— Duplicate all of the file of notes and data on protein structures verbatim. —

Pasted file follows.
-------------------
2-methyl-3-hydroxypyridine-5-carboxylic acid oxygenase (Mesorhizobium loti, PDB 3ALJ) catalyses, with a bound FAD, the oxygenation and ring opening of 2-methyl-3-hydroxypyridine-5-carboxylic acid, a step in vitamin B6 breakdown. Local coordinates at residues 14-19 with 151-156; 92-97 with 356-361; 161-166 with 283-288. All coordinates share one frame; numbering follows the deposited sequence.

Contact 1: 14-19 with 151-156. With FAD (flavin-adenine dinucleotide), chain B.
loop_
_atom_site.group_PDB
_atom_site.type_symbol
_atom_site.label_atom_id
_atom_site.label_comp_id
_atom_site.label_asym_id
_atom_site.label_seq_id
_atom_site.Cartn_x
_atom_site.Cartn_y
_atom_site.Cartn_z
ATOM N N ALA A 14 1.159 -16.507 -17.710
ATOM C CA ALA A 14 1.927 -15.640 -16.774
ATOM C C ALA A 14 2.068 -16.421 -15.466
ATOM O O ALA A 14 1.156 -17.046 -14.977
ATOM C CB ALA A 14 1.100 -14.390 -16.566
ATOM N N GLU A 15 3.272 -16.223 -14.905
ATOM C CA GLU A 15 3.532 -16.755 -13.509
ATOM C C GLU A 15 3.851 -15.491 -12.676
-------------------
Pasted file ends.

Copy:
2-methyl-3-hydroxypyridine-5-carboxylic acid oxygenase (Mesorhizobium loti, PDB 3ALJ) catalyses, with a bound FAD, the oxygenation and ring opening of 2-methyl-3-hydroxypyridine-5-carboxylic acid, a step in vitamin B6 breakdown. Local coordinates at residues 14-19 with 151-156; 92-97 with 356-361; 161-166 with 283-288. All coordinates share one frame; numbering follows the deposited sequence.

Contact 1: 14-19 with 151-156. With FAD (flavin-adenine dinucleotide), chain B.
loop_
_atom_site.group_PDB
_atom_site.type_symbol
_atom_site.label_atom_id
_atom_site.label_comp_id
_atom_site.label_asym_id
_atom_site.label_seq_id
_atom_site.Cartn_x
_atom_site.Cartn_y
_atom_site.Cartn_z
ATOM N N ALA A 14 1.159 -16.507 -17.710
ATOM C CA ALA A 14 1.927 -15.640 -16.774
ATOM C C ALA A 14 2.068 -16.421 -15.466
ATOM O O ALA A 14 1.156 -17.046 -14.977
ATOM C CB ALA A 14 1.100 -14.390 -16.566
ATOM N N GLU A 15 3.272 -16.223 -14.905
ATOM C CA GLU A 15 3.532 -16.755 -13.509
ATOM C C GLU A 15 3.851 -15.491 -12.676